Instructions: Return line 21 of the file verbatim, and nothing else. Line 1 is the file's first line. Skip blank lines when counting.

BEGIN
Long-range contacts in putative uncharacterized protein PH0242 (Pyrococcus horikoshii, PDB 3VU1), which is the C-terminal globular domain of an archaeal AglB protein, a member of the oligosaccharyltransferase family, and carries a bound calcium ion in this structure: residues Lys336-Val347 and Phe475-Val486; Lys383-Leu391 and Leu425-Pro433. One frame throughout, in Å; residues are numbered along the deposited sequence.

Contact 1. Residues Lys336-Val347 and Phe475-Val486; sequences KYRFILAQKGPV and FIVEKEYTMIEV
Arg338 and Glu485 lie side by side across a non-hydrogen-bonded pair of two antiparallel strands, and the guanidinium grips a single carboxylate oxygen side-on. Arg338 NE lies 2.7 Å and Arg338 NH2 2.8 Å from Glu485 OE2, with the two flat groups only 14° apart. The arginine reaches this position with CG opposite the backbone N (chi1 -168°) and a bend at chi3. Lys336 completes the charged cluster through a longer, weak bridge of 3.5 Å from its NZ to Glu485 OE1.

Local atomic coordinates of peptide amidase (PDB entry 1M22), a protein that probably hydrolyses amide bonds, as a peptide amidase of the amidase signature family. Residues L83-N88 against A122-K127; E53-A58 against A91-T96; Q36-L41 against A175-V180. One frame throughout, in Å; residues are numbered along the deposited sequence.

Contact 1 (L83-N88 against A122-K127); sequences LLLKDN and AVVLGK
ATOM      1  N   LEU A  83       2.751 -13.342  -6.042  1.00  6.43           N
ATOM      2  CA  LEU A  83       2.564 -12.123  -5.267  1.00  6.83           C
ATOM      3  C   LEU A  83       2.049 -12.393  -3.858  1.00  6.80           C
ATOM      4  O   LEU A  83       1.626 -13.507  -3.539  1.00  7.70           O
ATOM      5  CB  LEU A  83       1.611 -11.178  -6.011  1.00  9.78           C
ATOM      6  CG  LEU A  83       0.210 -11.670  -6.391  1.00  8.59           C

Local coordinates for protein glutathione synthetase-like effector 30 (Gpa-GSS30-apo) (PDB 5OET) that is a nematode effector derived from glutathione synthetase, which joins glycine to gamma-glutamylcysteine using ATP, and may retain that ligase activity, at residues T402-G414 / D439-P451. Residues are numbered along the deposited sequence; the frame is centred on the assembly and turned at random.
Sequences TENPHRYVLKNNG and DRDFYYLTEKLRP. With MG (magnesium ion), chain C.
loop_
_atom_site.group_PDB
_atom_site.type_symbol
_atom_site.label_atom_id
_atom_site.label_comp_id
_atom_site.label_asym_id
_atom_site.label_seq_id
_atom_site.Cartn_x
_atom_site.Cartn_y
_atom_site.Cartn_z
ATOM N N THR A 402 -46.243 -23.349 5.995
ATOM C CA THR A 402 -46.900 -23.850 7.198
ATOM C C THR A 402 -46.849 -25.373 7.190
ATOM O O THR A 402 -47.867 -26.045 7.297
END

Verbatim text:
_atom_site.Cartn_x